I rolled over in the feather stuffed bed at Aunt Joanne’s house. ‘Oh, my tummy hurt. No it wasn’t the stomach, or was it? Must be I’m hungry. Well, Aunt Joanne will make short work of that.’ I poked Harvard in the back. “I don’t feel so good this morning.” He mumbled some unintelligible grouping of sounds and drifted back into sleep.

Once I got up, the pain seemed to ease. Good thing! Tomorrow we’d be off to pick up the girls and head home. After two days, I was ready. Visiting in someone else’s house, even when pampered was restrictive. By the time Harvard came down for breakfast, the pains were back. I chewed on my lip. He was cheerful and bright. “Uncle Charles is going to show me his woodworking shop, said he’d demonstrate a few short cuts.” Good! That would give me the privacy to ask my aunt about the cramps.

When Harvard left the breakfast table, Aunt Joanne bustled about, starting to prepare lunch. I offered to help, hoping to find an opening for my question. The heavy, steady throb in my lower abdomen was increasing. I stood peeling potatoes. Suddenly, I had to drop the peeler and sit down. Aunt Joanne looked at me. “Is something wrong? You look a little white.”

“I’m having pain. It comes and goes. It seems to be getting worse.”

“Just leave everything and go lie down on the couch. You need to put your feet up. It’s probably gas, but there’s no need to take chances. I’ll finish things here.”

I moved to the window seat in the kitchen. “I’ll be okay. I don’t want to be alone in that big living room.”

“Suit yourself,” my aunt replied, “Just keep your feet up.”

Lying down lessened the pain a bit. It must be gas, I thought.

Lunch came and went. The pain increased markedly. I got Harvard aside. “I think we should get the girls this afternoon. I don’t feel well. I’m having a lot of pain.”

“You really want to leave right now?” Harvard was having too much fun.

“Yes. We need to pack and get going.”

“Okay. You gather up the stuff. I’ll put it in the car. Uncle Charles wants to show me one more technique.”

Walking upstairs was a chore and packing the suitcases was a nightmare. Why couldn’t Harvard come and help? He was always more interested in other things.

The trip to my mother’s was uncomfortable, but the pain had eased a bit, I guess my system sensed it was headed home.

Sitting in my mother’s rocker, I felt the pain increase again. “What’s wrong, Honey?” my mother asked.

“I’ve got a little pain in my tummy. It’s been bothering all day. It must be gas.”

“Possibly! It might be wise for you and Harvard to take the girls and head home. I’ll understand.”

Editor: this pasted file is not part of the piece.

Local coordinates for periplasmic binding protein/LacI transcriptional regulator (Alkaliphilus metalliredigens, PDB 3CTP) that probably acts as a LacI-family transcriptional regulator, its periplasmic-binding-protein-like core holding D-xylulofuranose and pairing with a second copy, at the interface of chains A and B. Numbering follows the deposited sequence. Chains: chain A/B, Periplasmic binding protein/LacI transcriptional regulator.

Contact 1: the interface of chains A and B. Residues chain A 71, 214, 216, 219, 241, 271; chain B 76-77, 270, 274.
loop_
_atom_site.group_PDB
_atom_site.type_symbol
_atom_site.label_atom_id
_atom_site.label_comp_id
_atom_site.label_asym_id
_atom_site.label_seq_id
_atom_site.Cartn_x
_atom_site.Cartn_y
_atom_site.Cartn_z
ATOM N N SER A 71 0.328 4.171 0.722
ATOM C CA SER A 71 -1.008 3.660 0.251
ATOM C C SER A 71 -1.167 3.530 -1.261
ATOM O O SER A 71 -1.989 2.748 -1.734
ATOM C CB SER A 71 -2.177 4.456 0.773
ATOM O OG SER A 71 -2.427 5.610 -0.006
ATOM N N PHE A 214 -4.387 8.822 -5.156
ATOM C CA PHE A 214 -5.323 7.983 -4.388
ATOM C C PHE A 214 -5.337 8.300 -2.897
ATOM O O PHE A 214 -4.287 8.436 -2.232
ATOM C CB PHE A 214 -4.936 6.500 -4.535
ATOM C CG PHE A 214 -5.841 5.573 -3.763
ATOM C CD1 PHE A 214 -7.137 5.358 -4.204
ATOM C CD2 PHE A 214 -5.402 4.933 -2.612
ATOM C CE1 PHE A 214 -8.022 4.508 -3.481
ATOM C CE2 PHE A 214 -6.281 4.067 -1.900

We followed her advice, squeezing the two girls into the old Nash. It was a hot, sticky, early July day. The world seemed to hum; or was it in my head? The pain was getting worse. Every bump ran through my body. “Harvard, could you please try to miss the bumps. They hurt.”

“I’m doing that! I’m trying to get you home as fast as I can.” He wasn’t much support. I lapsed back into the consuming pain and my observations of the hot countryside. If we could just get home!

Finally, the car climbed the hill to the old white parsonage. Harvard said, “You go take care of yourself. I’ll get the girls into the house.”

‘At last,’ I thought, ‘some help!’ I headed for the couch. I’d hardly subsided onto its comfort, when my whole abdominal cavity began to twist inside, like a gigantic fist writhing in frustration. Pain! Oh, dear God, the pain! Quick to the bathroom! I ran, hardly making it to the toilet. As I sat, a convulsive contraction gripped my lower body my whole insides were dropping, dropping, dropping out of me. The toilet filled up with deep red blood. Oh, God, what’s happening? I sat in a stupor. The pain began to subside. Then the realization started creeping in. I’ve had a miscarriage! I’ve lost the baby! Oh, dear God, I’ve lost my baby!

Terrified to view the mess in the toilet, I flushed. Gradually, I cleaned myself up and dragged back to the couch. I lay in total despair–the baby was gone!

By now Harvard had the girls into the house and had shown them their rooms. He was keeping them busy in the kitchen, just beyond where I was on the couch. He stopped and walked over to me. “Are you okay?”

“I’ve just miscarried the baby, I think.” my voice sounded hollow to me.

“ Honey, I’m sorry. I know how much this baby meant to you.”

“I don’t know what to do?” My eyes were dry. My life had just drained from my body.

“Why don’t you stay where you are and rest? I’ve gotten a call from a parishioner who needs to see me. The girls are all right, playing. I’ll be back in a bit.” And with that he disappeared.

Feeling totally alone and empty, I lay motionless on the couch. I could hear the babbling of my nieces in the kitchen. Time dragged. The tears began to trickle. Silent, lonely, grieving tears ran down my cheeks.

Harvard must have told the girls to stay in the kitchen since they didn’t come to bother me. Finally, Rosemary called, “Can I get you something, Aunt Jessie? We’re getting hungry. Can we cook a can of soup?”